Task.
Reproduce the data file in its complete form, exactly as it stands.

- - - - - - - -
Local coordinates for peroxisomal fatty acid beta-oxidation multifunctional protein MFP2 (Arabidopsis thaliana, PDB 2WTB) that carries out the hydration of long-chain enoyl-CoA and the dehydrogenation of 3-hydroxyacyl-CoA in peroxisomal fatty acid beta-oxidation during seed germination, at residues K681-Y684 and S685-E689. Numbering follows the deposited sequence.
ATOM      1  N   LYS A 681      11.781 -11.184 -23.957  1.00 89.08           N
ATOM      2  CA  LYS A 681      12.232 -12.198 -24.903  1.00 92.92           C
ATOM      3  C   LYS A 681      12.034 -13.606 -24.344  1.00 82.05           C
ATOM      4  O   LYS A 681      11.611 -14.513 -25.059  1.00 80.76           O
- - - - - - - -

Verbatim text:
Local coordinates for peroxisomal fatty acid beta-oxidation multifunctional protein MFP2 (Arabidopsis thaliana, PDB 2WTB) that carries out the hydration of long-chain enoyl-CoA and the dehydrogenation of 3-hydroxyacyl-CoA in peroxisomal fatty acid beta-oxidation during seed germination, at residues K681-Y684 and S685-E689. Numbering follows the deposited sequence.
ATOM      1  N   LYS A 681      11.781 -11.184 -23.957  1.00 89.08           N
ATOM      2  CA  LYS A 681      12.232 -12.198 -24.903  1.00 92.92           C
ATOM      3  C   LYS A 681      12.034 -13.606 -24.344  1.00 82.05           C
ATOM      4  O   LYS A 681      11.611 -14.513 -25.059  1.00 80.76           O